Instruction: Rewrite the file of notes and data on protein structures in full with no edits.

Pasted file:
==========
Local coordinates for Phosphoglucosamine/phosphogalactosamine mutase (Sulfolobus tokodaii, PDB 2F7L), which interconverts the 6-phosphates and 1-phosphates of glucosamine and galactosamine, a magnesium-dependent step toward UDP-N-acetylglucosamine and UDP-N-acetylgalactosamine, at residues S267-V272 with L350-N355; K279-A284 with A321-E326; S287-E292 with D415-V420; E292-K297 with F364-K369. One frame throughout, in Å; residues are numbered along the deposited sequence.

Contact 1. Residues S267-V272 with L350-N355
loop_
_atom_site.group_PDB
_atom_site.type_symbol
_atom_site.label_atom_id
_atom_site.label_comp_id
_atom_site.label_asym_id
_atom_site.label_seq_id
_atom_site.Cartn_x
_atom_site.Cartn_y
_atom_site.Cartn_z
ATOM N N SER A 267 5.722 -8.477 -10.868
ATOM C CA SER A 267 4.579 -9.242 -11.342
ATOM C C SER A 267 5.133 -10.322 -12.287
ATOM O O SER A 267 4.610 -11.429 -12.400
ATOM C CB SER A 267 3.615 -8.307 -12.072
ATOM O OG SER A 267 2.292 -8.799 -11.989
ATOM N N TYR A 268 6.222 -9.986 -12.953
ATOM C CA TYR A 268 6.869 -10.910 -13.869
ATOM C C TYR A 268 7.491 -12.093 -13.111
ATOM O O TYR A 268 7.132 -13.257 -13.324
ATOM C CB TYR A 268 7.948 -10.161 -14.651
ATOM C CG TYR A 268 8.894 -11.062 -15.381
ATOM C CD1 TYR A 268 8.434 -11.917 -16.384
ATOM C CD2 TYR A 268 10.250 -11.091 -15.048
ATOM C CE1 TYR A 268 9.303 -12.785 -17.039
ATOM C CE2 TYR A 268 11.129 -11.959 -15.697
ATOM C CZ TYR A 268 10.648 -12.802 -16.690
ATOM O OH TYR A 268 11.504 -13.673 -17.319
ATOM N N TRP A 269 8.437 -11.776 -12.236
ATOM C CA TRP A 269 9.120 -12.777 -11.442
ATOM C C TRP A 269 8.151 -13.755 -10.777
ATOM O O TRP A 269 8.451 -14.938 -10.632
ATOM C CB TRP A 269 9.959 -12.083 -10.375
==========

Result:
Local coordinates for Phosphoglucosamine/phosphogalactosamine mutase (Sulfolobus tokodaii, PDB 2F7L), which interconverts the 6-phosphates and 1-phosphates of glucosamine and galactosamine, a magnesium-dependent step toward UDP-N-acetylglucosamine and UDP-N-acetylgalactosamine, at residues S267-V272 with L350-N355; K279-A284 with A321-E326; S287-E292 with D415-V420; E292-K297 with F364-K369. One frame throughout, in Å; residues are numbered along the deposited sequence.

Contact 1. Residues S267-V272 with L350-N355
loop_
_atom_site.group_PDB
_atom_site.type_symbol
_atom_site.label_atom_id
_atom_site.label_comp_id
_atom_site.label_asym_id
_atom_site.label_seq_id
_atom_site.Cartn_x
_atom_site.Cartn_y
_atom_site.Cartn_z
ATOM N N SER A 267 5.722 -8.477 -10.868
ATOM C CA SER A 267 4.579 -9.242 -11.342
ATOM C C SER A 267 5.133 -10.322 -12.287
ATOM O O SER A 267 4.610 -11.429 -12.400
ATOM C CB SER A 267 3.615 -8.307 -12.072
ATOM O OG SER A 267 2.292 -8.799 -11.989
ATOM N N TYR A 268 6.222 -9.986 -12.953
ATOM C CA TYR A 268 6.869 -10.910 -13.869
ATOM C C TYR A 268 7.491 -12.093 -13.111
ATOM O O TYR A 268 7.132 -13.257 -13.324
ATOM C CB TYR A 268 7.948 -10.161 -14.651
ATOM C CG TYR A 268 8.894 -11.062 -15.381
ATOM C CD1 TYR A 268 8.434 -11.917 -16.384
ATOM C CD2 TYR A 268 10.250 -11.091 -15.048
ATOM C CE1 TYR A 268 9.303 -12.785 -17.039
ATOM C CE2 TYR A 268 11.129 -11.959 -15.697
ATOM C CZ TYR A 268 10.648 -12.802 -16.690
ATOM O OH TYR A 268 11.504 -13.673 -17.319
ATOM N N TRP A 269 8.437 -11.776 -12.236
ATOM C CA TRP A 269 9.120 -12.777 -11.442
ATOM C C TRP A 269 8.151 -13.755 -10.777
ATOM O O TRP A 269 8.451 -14.938 -10.632
ATOM C CB TRP A 269 9.959 -12.083 -10.375